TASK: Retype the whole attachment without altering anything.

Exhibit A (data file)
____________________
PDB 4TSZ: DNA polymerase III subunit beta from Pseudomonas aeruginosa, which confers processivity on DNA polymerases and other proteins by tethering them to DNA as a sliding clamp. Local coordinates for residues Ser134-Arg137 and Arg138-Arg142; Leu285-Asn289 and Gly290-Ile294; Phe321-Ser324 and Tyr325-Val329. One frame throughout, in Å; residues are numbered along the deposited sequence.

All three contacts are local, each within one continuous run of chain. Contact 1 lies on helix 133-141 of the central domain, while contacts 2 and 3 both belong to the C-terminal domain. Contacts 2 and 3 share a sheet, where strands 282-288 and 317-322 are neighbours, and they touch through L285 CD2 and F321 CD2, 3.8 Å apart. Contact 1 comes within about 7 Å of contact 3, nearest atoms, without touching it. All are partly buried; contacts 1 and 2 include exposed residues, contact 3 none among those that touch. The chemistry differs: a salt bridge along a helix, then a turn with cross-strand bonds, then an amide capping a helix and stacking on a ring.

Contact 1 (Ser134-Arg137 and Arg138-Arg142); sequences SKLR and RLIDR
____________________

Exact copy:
PDB 4TSZ: DNA polymerase III subunit beta from Pseudomonas aeruginosa, which confers processivity on DNA polymerases and other proteins by tethering them to DNA as a sliding clamp. Local coordinates for residues Ser134-Arg137 and Arg138-Arg142; Leu285-Asn289 and Gly290-Ile294; Phe321-Ser324 and Tyr325-Val329. One frame throughout, in Å; residues are numbered along the deposited sequence.

All three contacts are local, each within one continuous run of chain. Contact 1 lies on helix 133-141 of the central domain, while contacts 2 and 3 both belong to the C-terminal domain. Contacts 2 and 3 share a sheet, where strands 282-288 and 317-322 are neighbours, and they touch through L285 CD2 and F321 CD2, 3.8 Å apart. Contact 1 comes within about 7 Å of contact 3, nearest atoms, without touching it. All are partly buried; contacts 1 and 2 include exposed residues, contact 3 none among those that touch. The chemistry differs: a salt bridge along a helix, then a turn with cross-strand bonds, then an amide capping a helix and stacking on a ring.

Contact 1 (Ser134-Arg137 and Arg138-Arg142); sequences SKLR and RLIDR